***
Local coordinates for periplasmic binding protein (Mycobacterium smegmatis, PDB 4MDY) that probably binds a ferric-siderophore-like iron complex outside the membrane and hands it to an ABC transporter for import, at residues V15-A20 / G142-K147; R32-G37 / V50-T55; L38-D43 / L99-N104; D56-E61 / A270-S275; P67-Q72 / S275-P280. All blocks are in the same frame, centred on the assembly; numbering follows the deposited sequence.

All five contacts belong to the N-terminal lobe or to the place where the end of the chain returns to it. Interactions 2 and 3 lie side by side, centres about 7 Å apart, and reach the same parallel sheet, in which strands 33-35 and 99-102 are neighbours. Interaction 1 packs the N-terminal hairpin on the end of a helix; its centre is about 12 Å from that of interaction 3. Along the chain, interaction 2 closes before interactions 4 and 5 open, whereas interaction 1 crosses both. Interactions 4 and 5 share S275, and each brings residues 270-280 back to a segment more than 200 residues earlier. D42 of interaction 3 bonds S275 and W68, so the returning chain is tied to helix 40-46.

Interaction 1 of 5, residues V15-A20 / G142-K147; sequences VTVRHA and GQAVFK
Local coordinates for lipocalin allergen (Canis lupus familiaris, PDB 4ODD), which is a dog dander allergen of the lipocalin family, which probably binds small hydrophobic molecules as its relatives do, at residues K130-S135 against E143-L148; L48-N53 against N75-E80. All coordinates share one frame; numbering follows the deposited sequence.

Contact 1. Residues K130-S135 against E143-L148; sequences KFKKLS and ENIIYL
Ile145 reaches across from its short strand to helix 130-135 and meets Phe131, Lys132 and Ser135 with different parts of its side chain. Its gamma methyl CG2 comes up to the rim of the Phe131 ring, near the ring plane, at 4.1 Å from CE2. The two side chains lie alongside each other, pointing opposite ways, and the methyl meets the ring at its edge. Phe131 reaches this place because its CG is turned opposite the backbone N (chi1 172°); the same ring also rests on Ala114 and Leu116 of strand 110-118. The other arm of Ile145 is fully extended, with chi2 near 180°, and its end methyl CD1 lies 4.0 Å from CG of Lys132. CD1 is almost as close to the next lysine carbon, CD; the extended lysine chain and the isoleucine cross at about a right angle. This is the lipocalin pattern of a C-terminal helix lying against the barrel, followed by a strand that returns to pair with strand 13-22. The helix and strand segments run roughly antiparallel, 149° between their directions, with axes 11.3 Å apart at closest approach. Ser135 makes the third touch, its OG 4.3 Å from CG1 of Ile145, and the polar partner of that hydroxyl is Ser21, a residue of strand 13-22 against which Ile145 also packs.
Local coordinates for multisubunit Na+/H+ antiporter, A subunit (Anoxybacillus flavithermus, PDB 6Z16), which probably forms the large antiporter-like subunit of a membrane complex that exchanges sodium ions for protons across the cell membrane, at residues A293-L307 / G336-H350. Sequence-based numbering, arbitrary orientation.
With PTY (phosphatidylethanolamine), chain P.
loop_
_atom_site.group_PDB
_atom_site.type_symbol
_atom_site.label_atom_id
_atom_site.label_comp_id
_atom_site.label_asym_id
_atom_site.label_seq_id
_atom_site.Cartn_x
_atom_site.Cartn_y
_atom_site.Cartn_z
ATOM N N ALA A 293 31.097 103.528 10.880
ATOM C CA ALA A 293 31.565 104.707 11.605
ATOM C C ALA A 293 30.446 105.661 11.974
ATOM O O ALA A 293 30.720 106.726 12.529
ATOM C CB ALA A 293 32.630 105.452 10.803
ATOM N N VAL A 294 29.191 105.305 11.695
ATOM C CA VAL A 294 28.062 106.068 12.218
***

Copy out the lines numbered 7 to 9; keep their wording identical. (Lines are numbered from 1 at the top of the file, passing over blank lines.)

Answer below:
Local coordinates for multisubunit Na+/H+ antiporter, A subunit (Anoxybacillus flavithermus, PDB 6Z16), which probably forms the large antiporter-like subunit of a membrane complex that exchanges sodium ions for protons across the cell membrane, at residues A293-L307 / G336-H350. Sequence-based numbering, arbitrary orientation.
With PTY (phosphatidylethanolamine), chain P.
loop_